Propylene carbonate

From Wikipedia, the free encyclopedia
Jump to: navigation, search
Propylene carbonate[1][2]
Propylene Carbonate V.1.svg Propylene-carbonate-3D-vdW.png
Sample of propylene carbonate.jpg
Identifiers
CAS number 108-32-7 YesY
PubChem 7924
ChemSpider 7636 N
UNII 8D08K3S51E YesY
Jmol-3D images Image 1
Properties
Molecular formula C4H6O3
Molar mass 102.09 g mol−1
Appearance Colorless liquid
Density 1.205 g/cm3
Melting point −48.8 °C (−55.8 °F; 224.3 K)
Boiling point 242 °C (468 °F; 515 K)
Solubility in water Very soluble
Refractive index (nD) 1.4189
Hazards
MSDS MSDS by Mallinckrodt Baker
R-phrases R36
S-phrases S26 S36
Main hazards Xi
NFPA 704
Flammability code 1: Must be pre-heated before ignition can occur. Flash point over 93 °C (200 °F). E.g., canola oil Health code 1: Exposure would cause irritation but only minor residual injury. E.g., turpentine Reactivity code 1: Normally stable, but can become unstable at elevated temperatures and pressures. E.g., calcium Special hazards (white): no codeNFPA 704 four-colored diamond
Flash point 132 °C (270 °F; 405 K)
Except where noted otherwise, data are given for materials in their standard state (at 25 °C (77 °F), 100 kPa)
 N (verify) (what is: YesY/N?)
Infobox references

Propylene carbonate (often abbreviated PC) is an organic compound with the formula CH3C2H3O2CO. It is a carbonate ester derived from propylene glycol.[3] This colorless and odorless liquid is useful as a polar, aprotic solvent.[4] Propylene carbonate is chiral but is used exclusively as the racemic mixture.

Preparation[edit]

Although many organic carbonates are produced using phosgene. propylene and ethylene carbonates are exceptions. They are mainly prepared by the carbonation of the epoxides:[4]

CH3CHCH2O + CO2 → CH3C2H3O2CO

The process is particularly attractive since the production of these epoxides co-generates carbon dioxide. Thus this reaction is a good example of a green process. The corresponding reaction of 1,2-propanediol with phosgene is complex, yielding not only propylene carbonate but also oligomeric products.

Applications[edit]

As a solvent[edit]

Propylene carbonate is used as a polar, aprotic solvent.[5] It has a high molecular dipole moment (4.9 D), considerably higher that those of acetone (2.91 D) and ethyl acetate (1.78 D).[1] It is possible, for example, to obtain potassium, sodium, and other alkali metals by electrolysis of their chlorides and other salts dissolved in propylene carbonate.[6]

Due to its high dielectric constant of 64, it is frequently used as a high-permittivity component of electrolytes in lithium batteries, usually together with a low-viscosity solvent (e.g. dimethoxyethane). Its high polarity allows it to create an effective solvation shell around lithium ions, thereby creating a conductive electrolyte. However, it is not used in lithium-ion batteries due to its destructive effect on graphite.[7]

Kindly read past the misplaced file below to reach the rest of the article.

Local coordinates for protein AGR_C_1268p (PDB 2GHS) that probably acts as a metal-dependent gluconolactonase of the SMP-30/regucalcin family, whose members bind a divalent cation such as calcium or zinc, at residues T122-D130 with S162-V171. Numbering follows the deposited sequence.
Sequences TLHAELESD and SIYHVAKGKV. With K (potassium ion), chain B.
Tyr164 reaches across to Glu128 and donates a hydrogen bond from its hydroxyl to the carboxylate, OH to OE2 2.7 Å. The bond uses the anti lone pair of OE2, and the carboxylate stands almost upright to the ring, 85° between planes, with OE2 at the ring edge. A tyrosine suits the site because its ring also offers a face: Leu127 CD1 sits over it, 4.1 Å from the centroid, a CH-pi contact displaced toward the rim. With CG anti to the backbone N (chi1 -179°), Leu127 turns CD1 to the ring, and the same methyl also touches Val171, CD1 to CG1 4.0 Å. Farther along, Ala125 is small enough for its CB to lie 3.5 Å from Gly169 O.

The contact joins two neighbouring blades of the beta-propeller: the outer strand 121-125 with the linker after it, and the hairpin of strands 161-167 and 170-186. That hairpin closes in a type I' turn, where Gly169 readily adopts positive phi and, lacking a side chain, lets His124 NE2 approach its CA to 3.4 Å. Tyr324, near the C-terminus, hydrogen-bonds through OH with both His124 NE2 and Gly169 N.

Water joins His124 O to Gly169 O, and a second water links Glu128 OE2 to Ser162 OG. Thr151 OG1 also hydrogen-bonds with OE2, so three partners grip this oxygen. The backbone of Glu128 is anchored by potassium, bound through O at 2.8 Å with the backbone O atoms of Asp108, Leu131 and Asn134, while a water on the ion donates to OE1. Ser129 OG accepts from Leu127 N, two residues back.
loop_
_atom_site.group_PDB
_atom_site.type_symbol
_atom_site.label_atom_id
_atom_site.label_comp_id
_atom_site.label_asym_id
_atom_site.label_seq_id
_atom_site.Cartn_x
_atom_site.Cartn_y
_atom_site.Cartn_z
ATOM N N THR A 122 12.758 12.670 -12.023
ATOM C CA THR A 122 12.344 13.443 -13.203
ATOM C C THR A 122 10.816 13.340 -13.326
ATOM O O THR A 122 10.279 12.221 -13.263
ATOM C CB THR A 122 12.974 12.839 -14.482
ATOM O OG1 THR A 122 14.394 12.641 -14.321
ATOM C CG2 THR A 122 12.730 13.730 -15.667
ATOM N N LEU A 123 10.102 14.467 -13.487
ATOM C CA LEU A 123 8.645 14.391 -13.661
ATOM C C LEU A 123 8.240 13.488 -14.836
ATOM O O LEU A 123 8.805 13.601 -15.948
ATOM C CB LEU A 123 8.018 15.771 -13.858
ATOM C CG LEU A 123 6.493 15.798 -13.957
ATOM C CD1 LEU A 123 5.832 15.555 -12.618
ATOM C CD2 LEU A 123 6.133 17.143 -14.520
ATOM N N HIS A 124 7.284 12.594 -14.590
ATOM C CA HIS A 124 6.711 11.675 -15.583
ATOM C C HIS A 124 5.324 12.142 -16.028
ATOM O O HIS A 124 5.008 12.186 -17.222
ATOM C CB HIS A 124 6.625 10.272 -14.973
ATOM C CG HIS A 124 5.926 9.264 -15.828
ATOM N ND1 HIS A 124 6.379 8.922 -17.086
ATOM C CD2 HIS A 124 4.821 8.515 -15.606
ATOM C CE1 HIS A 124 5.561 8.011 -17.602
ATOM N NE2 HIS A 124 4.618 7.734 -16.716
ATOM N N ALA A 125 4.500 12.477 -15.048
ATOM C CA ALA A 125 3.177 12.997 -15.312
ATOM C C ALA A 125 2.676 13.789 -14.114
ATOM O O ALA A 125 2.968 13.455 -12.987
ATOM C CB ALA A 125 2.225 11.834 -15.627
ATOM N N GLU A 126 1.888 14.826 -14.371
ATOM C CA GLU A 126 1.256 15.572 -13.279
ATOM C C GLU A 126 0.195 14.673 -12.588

Propylene carbonate can also be found in some adhesives, paint strippers, and in cosmetics.[8] It is also used as plasticizer.

Other[edit]

Propylene carbonate product may be converted to other carbonate esters by transesterification as well (see Carbonate ester#Carbonate transesterification).[4]

In electrospray ionization mass spectrometry, propylene carbonate is doped into low surface tension solutions to increase analyte charging.[9]

Safety[edit]

Clinical studies indicate that propylene carbonate does not cause skin irritation or sensitization when used in cosmetic preparations, whereas moderate skin irritation is observed when used undiluted. No significant toxic effects were observed in rats fed propylene carbonate, exposed to the vapor, or exposed to the undiluted liquid.[10]

See also[edit]

References[edit]

  1. ^ a b Haynes, William M., ed. (2011). CRC Handbook of Chemistry and Physics (92nd ed.). Boca Raton, FL: CRC Press. ISBN 1439855110. 
  2. ^ Propylene carbonate at Sigma-Aldrich
  3. ^ WebBook page for propylene carbonate
  4. ^ a b c Hans-Josef Buysch (2005), "Carbonic Esters", Ullmann's Encyclopedia of Industrial Chemistry, Weinheim: Wiley-VCH, doi:10.1002/14356007.a05_197 
  5. ^ Dieter Stoye (2005), "Solvents", Ullmann's Encyclopedia of Industrial Chemistry, Weinheim: Wiley-VCH, doi:10.1002/14356007.a24_437 
  6. ^ J. Jorné; C. W. Tobias (1975). "Electrodeposition of the alkali metals from propylene carbonate". J. Appl. Electrochem. 5 (4): 279–290. doi:10.1007/BF00608791. 
  7. ^ Doron Aurbach (1999). Nonaqueous Electrochemistry. CRC Press. ISBN 978-0824773342. 
  8. ^ Record in the Household Products Database of NLM
  9. ^ Teo CA, Donald WA (May 2014). "Solution additives for supercharging proteins beyond the theoretical maximum proton-transfer limit in electrospray ionization mass spectrometry". Anal. Chem. 86 (9): 4455–62. doi:10.1021/ac500304r. PMID 24712886. 
  10. ^ "Environmental Profile for Propylene Carbonate". U.S. Environmental Protection Agency. 1998.